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Night Sky Brightness Variations and Asteroid Detection

Presentation #404.04 in the session Asteroids: Observational Surveys (Poster)

Published onOct 23, 2023
Night Sky Brightness Variations and Asteroid Detection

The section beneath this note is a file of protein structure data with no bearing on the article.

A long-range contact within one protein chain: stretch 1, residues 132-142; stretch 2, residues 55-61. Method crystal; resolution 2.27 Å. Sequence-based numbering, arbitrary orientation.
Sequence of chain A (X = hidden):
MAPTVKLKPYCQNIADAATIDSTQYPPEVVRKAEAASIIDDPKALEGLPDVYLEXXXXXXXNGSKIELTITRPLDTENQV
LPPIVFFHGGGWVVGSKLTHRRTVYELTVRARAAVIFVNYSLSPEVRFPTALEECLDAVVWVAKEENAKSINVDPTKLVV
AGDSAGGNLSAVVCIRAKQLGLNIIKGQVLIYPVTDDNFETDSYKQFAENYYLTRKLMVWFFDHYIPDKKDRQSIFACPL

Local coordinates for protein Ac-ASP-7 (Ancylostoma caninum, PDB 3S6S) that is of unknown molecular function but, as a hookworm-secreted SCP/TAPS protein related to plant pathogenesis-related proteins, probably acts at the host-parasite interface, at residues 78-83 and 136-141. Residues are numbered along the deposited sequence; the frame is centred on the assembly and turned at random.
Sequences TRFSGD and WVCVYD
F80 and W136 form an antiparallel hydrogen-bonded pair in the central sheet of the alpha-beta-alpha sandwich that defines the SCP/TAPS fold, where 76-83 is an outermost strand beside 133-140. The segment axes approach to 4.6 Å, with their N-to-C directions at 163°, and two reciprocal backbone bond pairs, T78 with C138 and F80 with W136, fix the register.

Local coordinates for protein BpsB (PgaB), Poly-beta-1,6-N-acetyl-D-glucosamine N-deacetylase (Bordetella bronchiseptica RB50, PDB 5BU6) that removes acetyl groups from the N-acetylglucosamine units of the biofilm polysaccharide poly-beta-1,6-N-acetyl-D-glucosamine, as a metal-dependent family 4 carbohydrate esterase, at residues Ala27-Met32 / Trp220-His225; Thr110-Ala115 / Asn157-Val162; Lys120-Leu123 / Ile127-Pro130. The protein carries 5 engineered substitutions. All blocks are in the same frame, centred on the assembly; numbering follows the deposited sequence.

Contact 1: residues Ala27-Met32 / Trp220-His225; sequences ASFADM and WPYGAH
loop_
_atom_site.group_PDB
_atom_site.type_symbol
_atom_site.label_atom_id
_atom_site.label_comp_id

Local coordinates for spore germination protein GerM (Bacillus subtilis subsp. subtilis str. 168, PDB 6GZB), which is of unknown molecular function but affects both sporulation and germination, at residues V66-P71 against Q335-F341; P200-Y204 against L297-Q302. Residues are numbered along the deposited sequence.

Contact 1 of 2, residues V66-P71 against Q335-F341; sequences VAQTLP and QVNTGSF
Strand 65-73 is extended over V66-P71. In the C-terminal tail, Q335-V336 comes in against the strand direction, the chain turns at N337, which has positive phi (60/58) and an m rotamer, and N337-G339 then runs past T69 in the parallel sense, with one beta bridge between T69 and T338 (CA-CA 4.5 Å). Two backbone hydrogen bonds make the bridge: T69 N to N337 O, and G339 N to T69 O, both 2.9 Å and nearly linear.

A detailed knowledge of night sky brightness variations is essential to guide the detection, discovery, and followup of faint fast moving asteroids. Data are collected and analyzed from SQM-LU-DL night sky meters, CCD cameras as they are being operated for asteroid surveying and followup by CSS (Catalina Sky Survey) telescopes, and all sky cloud and weather cameras. Sources of night sky brightness variations include the Moon, natural airglow, and anthropogenic sources. We have begun by concentrating on data collected under cloud free astronomically dark conditions. We have developed algorithms to select clear sky data using the smoothness of SQM data traces and the number of stars detected on CCD images. We find that natural night sky airglow is rarely if ever constant in brightness often showing changes from 0.2 to 0.6 mag/arcsec2 during the night. The primary driver of these changes are interactions between the solar wind and Earth’s magnetosphere. Often these events reveal themselves by increased brightness, as measured by SQMs, and in some instances by waves in airglow, seen on all sky cameras, with amplitudes whose brightness is greater than that of the Milky Way. The anthropogenic component of the Tucson light dome declines regularly by 0.4 mag/arcsec2 during the night. Preliminary examples of our data, its analysis, and future directions are presented.

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